Sustainability Science

, Volume 11, Issue 4, pp 575–590 | Cite as

A review of vulnerability indicators for deltaic social–ecological systems

  • Zita SebesvariEmail author
  • Fabrice G. Renaud
  • Susanne Haas
  • Zachary Tessler
  • Michael Hagenlocher
  • Julia Kloos
  • Sylvia Szabo
  • Alejandro Tejedor
  • Claudia Kuenzer
Special Feature: Review Article Sustainable Deltas: Livelihoods, Ecosystem Services, and Policy Implications
Part of the following topical collections:
  1. Special Feature: Sustainable Deltas: Livelihoods, Ecosystem Services, and Policy Implications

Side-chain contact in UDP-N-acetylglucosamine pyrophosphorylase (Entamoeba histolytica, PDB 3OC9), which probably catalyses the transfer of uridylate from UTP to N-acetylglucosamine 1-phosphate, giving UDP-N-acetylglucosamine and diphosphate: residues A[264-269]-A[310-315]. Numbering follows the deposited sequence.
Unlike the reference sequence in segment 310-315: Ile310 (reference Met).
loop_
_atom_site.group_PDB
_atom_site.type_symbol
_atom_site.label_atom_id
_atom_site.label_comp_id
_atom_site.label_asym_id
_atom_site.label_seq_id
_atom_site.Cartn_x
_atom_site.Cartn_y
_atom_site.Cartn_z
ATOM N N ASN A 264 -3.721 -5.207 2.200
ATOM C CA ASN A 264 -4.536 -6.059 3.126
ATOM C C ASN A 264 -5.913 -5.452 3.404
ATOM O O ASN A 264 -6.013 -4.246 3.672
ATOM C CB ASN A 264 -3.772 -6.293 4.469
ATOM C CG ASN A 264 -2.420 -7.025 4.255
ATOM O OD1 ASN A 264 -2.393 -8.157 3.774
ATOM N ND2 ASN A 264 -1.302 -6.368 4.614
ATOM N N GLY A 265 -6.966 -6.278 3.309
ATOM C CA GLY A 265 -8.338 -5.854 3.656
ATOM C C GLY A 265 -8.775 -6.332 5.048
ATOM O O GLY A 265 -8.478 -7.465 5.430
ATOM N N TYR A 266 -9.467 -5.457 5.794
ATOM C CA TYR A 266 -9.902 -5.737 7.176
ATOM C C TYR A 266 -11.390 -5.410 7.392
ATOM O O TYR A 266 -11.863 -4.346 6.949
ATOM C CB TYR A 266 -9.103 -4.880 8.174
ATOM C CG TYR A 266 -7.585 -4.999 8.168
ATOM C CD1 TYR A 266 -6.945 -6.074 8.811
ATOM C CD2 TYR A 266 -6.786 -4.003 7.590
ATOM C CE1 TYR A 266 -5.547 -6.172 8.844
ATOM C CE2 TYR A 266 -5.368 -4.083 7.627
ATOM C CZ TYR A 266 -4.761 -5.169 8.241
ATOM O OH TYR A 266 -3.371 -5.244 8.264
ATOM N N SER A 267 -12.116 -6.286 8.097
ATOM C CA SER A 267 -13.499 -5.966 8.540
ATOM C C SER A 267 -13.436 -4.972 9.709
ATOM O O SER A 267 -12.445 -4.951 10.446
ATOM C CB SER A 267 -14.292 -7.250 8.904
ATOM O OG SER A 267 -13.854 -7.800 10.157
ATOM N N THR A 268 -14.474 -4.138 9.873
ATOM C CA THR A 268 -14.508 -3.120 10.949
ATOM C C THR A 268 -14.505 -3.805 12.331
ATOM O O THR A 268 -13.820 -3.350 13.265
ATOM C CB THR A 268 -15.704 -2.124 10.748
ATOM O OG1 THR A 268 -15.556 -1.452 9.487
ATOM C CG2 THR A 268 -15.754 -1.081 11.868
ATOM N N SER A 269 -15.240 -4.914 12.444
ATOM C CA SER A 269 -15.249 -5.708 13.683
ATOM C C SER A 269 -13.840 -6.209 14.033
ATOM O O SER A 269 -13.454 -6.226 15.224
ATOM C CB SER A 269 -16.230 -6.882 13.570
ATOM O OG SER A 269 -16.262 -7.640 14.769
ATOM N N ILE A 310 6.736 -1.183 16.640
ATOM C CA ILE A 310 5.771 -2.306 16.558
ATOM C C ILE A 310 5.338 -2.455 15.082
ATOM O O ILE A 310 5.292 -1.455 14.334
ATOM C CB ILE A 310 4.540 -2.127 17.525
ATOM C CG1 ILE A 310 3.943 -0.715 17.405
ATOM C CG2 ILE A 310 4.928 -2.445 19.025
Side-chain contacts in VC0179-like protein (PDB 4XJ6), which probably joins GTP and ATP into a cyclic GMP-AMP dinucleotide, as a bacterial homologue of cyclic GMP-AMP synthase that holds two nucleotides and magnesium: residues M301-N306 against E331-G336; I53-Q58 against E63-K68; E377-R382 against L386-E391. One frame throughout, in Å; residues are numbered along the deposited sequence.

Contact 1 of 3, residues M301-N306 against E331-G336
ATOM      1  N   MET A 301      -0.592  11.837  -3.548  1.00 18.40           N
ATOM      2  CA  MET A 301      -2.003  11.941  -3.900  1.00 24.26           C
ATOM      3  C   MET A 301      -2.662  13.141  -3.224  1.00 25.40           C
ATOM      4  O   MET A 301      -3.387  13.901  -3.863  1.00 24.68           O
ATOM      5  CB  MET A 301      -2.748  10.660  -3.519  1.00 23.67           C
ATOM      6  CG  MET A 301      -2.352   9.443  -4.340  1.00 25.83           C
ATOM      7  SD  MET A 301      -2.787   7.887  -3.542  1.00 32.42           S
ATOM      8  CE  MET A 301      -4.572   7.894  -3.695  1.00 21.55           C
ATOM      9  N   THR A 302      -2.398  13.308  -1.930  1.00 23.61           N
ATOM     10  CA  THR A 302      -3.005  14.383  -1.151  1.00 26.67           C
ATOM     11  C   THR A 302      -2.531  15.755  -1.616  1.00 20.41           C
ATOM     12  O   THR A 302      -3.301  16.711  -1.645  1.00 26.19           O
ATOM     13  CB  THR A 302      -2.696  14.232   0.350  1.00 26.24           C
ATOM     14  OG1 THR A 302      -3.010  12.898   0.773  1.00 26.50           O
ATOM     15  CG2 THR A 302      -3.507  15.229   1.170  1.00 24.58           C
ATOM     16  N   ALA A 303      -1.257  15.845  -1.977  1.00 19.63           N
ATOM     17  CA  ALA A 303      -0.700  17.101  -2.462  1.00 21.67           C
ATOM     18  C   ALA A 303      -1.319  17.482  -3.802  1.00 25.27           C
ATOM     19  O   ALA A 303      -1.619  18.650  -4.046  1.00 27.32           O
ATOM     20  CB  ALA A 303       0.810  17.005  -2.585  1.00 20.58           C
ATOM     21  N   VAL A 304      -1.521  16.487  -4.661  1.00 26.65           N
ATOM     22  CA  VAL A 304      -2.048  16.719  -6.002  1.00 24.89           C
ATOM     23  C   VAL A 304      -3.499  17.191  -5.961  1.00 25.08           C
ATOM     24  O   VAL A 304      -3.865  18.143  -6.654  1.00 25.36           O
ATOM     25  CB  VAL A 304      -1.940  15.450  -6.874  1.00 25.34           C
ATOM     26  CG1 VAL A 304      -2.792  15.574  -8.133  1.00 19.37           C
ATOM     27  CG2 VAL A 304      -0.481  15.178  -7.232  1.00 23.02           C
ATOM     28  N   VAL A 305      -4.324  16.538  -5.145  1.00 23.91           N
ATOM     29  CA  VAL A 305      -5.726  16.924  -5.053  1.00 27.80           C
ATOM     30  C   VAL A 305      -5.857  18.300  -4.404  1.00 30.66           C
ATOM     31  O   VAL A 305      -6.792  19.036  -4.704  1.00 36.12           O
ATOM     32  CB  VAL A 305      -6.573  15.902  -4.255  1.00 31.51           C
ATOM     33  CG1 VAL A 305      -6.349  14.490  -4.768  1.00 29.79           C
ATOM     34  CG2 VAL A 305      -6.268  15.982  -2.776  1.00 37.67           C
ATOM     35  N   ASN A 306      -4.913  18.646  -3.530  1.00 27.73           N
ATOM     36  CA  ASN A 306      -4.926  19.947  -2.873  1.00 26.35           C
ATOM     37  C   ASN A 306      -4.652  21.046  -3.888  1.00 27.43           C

The sustainability of deltas worldwide is under threat due to the consequences of global environmental change (including climate change) and human interventions in deltaic landscapes. Understanding these systems is becoming increasingly important to assess threats to and opportunities for long-term sustainable development. Here, we propose a simplified, yet inclusive social–ecological system (SES)-centered risk and vulnerability framework and a list of indicators proven to be useful in past delta assessments. In total, 236 indicators were identified through a structured review of peer-reviewed literature performed for three globally relevant deltas—the Mekong, the Ganges–Brahmaputra–Meghna and the Amazon. These are meant to serve as a preliminary “library” of potential indicators to be used for future vulnerability assessments. Based on the reviewed studies, we identified disparities in the availability of indicators to populate some of the vulnerability domains of the proposed framework, as comprehensive social–ecological assessments were seldom implemented in the past. Even in assessments explicitly aiming to capture both the social and the ecological system, there were many more indicators for social susceptibility and coping/adaptive capacities as compared to those relevant for characterizing ecosystem susceptibility or robustness. Moreover, there is a lack of multi-hazard approaches accounting for the specific vulnerability profile of sub-delta areas. We advocate for more comprehensive, truly social–ecological assessments which respond to multi-hazard settings and recognize within-delta differences in vulnerability and risk. Such assessments could make use of the proposed framework and list of indicators as a starting point and amend it with new indicators that would allow capturing the complexity as well as the multi-hazard exposure in a typical delta SES.